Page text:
Importance of sleep: Powerful recovery by controlling quantity and quality

Sleep is essential every night in order to survive and recover from the day’s events. Sleep is our body's most powerful recovery tool. While we sleep our bodies have the ability to repair muscle tissue, clean out “junk” from our brain and also improve our metabolism.

Additionally, a large portion of our hormone regulation occurs while we are sleeping. Hormones such as cortisol (one produced due to high stress) is regulated during sleep. If this particular hormone is not kept in check it promotes the storage of excess fat which leads to unhealthy weight gain.

Human growth hormones, along with other cellular repair hormones, are released in their greatest concentration while we sleep to repair muscle and soft tissue. As I have touched on previously, we do not get stronger while we work out, it is only after we repair the damage that improvements are made. The majority of this occurs during sleep.

And perhaps the greatest benefit of a good night's sleep is cleaning out the brain “junk”. While we are awake we produce small toxins that attach to receptors in our brain that affect the neurons ability to communicate. This is why when we stay awake for long periods of time we feel sluggish, mental fog or decreased awareness. Sleeping will clean out those toxins to keep our brain refreshed!

There are two important aspects to consider when talking about sleep, they are the quantity of sleep and the quality of that sleep. Improving either of those aspects will help to improve many working systems in the human body. First, let’s touch on sleep quantity.


So how much sleep does an individual need every night?

While the research on sleep duration varies based on age and the individual, one thing is clear and that is that most people have optimal sleep duration “windows”. According to the National Sleep Foundation recommendations they suggest teenagers get 8-10 hours, young adults get 7-9 hours of sleep and older adults should get 7-8 hours for healthy individuals(1).

Sleeping outside these ranges could indicate improper recovery or possible sleeping disorders. Sleeping too little could lead to chronic fatigue which could snowball into greater health issues. Sleeping too much could be an indication of existing health issues that are not well-managed.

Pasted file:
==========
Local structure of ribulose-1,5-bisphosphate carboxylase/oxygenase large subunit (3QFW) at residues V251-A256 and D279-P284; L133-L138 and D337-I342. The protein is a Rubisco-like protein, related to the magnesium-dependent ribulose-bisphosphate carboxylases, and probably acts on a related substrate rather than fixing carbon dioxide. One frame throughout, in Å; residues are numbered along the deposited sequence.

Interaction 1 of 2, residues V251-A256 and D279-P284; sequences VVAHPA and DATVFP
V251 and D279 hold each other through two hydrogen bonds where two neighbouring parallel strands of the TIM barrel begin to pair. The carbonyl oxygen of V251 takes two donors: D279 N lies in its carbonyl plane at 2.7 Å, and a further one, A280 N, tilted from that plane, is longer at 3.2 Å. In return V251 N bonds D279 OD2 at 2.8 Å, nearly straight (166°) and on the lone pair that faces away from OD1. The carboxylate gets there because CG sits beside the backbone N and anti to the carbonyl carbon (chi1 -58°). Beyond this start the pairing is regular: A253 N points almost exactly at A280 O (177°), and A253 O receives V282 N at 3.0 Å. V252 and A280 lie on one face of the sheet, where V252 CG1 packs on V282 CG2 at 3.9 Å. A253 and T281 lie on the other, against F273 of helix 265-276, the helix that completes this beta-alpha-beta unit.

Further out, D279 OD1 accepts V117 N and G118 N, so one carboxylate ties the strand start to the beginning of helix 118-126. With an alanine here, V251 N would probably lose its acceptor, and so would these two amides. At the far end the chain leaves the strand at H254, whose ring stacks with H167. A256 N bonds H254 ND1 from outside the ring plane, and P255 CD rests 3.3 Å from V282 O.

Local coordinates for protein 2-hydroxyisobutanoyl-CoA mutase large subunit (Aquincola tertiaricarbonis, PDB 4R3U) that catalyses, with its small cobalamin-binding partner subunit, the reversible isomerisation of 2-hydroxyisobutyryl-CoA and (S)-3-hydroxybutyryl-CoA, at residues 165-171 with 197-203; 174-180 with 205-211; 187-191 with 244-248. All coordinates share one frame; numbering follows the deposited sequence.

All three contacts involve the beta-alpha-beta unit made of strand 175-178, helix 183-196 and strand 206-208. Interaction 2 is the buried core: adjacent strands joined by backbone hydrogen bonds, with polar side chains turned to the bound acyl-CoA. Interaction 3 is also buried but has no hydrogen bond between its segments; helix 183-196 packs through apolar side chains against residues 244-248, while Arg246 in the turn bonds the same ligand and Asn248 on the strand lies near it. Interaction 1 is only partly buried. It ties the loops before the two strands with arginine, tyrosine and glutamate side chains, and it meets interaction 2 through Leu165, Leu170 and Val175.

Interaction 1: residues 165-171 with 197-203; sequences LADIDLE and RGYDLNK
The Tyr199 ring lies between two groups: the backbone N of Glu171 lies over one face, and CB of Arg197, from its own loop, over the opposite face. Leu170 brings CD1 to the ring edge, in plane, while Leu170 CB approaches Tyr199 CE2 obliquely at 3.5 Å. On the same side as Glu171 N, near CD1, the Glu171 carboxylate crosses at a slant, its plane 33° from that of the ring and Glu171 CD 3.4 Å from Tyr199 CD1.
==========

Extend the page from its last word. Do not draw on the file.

It is important to remember that not every individual is the same when it comes to sleep preferences, some may feel better with less sleep or wake up feeling groggy when over sleeping.

I recommend keeping a sleep journal to track the duration of sleep and make notes with varying amounts to find out what works for you and when you feel the best rested!


Moving onto the second aspect, how does one improve the quality of sleep?

Improving sleep quality is much harder to figure out than simply changing the amount you sleep. Numerous barriers may come into play when talking about the quality of sleep a person gets. Barriers such; as mattress or pillow quality, room and body temperature, mental stimulation, screen time, hydration or dependents such as a child or a pet.

Making a checklist and being aware of sleep barriers is one way a person can start to improve their sleep quality. Brainstorming ways that sleep has been or can be interrupted is a useful tool in learning how to prevent those things from happening. For example: are you waking up in the middle of the night to use the bathroom? Try cutting out liquids 3 hours before bed.

One of the most helpful tips for improving sleep quality is to consider forming a sleep ritual. Make it habitual. Each night before bed follow the same steps. Cut out water 3 hours before bed, no electronics 1 hour before bed, brush your teeth, read or meditate before shutting your eyes and taking 5 deep breaths to calm yourself down.

Improving sleep quantity and quality are controllable ways for us to improve our recovery from daily stressors.

1) Hirshkowitz, M. et al. March, 2015. National Sleep Foundation’s sleep time duration recommendations: methodology and results summary, Sleep Health, Vol.1 Issue 1, Pg. 40-43

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